AND FINALLY, make sure you can do deal maths in your head, on the fly, in a meeting.

      A possible early stage investor offers you the following deal in a meeting. You have a desired budget of 7-10M. Is it a good one? What have they just told you about their ability to help you get fully funded?

      "You can have 150K dev funding. We back end load a fee of 50K and require a 100% return (both to paid out of main funding) AND we want 5% equity in full project."




















      Answer

      They just told you that they expect to get around 1 in 3 of their films fully funded.

      I've been in that meeting and I watched the filmmakers NOT understand what they had just been told. Film makers whose odds of success were way lower than 1 in 3. Film makers who never did get any money for their movie.

      Maths is a language that you need to understand.

      Math

      SI invests 150K
      SI attaches 50K fee - for the SI company.
      FilmCo in the hole for 200K.

      You spend the 150k developing the film - (widest sense. You are securing IP, doing design, legals etc, shit loads travel and meets, basic work for what is aimed to be a several M budget movie).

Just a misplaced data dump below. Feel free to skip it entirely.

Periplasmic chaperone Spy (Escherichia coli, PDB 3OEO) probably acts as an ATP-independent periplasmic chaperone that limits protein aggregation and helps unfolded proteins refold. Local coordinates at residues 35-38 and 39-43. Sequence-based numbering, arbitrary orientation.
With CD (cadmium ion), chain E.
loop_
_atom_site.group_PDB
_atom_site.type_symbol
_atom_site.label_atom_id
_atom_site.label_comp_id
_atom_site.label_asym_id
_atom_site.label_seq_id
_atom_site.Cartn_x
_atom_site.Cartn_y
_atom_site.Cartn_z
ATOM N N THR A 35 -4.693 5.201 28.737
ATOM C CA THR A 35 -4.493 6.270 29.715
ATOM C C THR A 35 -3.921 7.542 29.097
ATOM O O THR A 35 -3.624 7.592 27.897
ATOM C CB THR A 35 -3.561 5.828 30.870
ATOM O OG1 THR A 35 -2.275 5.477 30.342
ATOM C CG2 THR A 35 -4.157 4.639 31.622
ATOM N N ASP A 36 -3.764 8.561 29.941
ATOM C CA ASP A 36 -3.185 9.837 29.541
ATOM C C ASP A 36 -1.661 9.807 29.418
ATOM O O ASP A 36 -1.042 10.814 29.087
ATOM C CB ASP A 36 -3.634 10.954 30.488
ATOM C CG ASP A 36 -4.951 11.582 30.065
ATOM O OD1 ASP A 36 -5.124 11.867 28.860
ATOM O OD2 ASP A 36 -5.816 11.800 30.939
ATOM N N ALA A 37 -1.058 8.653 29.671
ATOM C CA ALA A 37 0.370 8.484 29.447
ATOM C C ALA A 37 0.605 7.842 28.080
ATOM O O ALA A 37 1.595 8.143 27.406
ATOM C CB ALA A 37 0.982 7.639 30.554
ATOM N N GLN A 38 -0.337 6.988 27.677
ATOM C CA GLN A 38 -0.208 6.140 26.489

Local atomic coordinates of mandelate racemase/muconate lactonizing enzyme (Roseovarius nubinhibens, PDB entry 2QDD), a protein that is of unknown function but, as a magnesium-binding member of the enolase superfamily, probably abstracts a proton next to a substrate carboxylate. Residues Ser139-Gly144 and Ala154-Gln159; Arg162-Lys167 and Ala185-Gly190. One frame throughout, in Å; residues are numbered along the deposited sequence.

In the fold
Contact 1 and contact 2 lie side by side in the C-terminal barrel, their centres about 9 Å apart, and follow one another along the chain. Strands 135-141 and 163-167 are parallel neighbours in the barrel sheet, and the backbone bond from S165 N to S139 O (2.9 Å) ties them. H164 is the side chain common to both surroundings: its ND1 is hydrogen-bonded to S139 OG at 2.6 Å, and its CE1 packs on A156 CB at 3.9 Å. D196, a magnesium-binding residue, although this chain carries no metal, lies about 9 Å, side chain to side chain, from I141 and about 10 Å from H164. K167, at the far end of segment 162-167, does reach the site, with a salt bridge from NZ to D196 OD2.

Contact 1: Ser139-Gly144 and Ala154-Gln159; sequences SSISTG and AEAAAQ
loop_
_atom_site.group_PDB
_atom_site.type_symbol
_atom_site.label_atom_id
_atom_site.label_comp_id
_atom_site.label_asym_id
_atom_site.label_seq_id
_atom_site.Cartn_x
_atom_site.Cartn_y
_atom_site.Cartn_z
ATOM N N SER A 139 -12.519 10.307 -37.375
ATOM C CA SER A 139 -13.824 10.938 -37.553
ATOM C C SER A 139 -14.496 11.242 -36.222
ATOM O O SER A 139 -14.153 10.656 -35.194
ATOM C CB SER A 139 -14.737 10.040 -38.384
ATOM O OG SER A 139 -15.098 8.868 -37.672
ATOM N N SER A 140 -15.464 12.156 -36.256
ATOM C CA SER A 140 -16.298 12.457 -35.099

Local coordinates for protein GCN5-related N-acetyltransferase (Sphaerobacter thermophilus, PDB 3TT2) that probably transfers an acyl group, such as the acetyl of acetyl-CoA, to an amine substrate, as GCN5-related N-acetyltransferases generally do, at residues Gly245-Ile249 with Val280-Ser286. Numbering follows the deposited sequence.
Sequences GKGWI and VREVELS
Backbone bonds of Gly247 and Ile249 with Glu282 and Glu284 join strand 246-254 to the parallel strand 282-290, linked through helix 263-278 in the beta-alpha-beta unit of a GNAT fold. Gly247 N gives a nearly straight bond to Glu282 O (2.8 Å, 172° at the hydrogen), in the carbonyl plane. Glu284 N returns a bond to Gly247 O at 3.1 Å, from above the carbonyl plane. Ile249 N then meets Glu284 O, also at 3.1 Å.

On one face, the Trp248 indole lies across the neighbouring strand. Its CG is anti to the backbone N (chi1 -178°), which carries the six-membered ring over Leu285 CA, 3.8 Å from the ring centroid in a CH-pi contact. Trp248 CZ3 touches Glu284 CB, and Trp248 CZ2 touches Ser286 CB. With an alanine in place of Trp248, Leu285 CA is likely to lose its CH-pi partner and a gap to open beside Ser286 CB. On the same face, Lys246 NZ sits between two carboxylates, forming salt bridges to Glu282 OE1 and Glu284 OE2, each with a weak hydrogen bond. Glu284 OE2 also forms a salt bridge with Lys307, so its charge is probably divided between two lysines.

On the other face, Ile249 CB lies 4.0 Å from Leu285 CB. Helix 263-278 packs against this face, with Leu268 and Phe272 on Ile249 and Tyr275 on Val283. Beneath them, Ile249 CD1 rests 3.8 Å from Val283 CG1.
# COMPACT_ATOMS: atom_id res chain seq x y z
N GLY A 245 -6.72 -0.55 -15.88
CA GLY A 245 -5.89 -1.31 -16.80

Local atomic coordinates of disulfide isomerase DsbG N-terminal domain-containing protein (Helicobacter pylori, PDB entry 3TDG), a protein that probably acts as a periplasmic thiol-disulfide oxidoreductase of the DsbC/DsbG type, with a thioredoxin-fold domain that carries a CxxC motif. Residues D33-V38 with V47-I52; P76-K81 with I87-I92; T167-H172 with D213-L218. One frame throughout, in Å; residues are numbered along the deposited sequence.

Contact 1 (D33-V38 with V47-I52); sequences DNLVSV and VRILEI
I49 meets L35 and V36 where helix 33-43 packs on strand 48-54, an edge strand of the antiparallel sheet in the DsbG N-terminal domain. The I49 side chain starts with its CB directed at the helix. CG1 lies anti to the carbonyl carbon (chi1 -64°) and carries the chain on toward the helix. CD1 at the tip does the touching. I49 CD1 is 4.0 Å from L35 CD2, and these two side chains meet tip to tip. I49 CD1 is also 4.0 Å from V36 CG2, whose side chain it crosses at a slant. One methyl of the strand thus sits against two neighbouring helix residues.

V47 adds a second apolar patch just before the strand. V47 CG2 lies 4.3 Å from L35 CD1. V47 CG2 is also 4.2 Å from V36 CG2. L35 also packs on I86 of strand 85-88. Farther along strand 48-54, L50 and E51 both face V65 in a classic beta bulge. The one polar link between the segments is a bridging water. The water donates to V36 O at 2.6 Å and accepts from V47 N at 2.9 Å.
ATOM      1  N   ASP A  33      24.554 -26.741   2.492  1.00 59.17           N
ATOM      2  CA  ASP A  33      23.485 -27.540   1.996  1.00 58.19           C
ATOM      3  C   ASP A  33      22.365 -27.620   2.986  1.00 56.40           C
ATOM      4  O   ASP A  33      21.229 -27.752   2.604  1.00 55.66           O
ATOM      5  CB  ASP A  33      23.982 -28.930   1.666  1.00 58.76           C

You succeed - you repay 400K (which you can because the packaged investors understood that of their 10M, 400K, and 5% of equity, was going to the SI).

      You fail, they lose 150 cash money, plus whatever proportion of corporate running costs etc.

      Basically from their POV they need a hit rate of close to 1 in 3 to break even.

      150 in film one, lost. Loss to date 150.
      150 in film two, lost. Lost to date 300.
      150 in film three, lost. Lost to date 450.
      150 in film four, success. Loss to date 50, plus all overheads, so more like 100K

      If they have a 1 in three success rate they make a notional 100K profit, but even that ignores their office costs, so less.

      The 5% of the movies that get made and then go on to make money is their only possible source of windfall profits, (unless they can get their strike rate up over 1 in 2 in which case they are geniuses).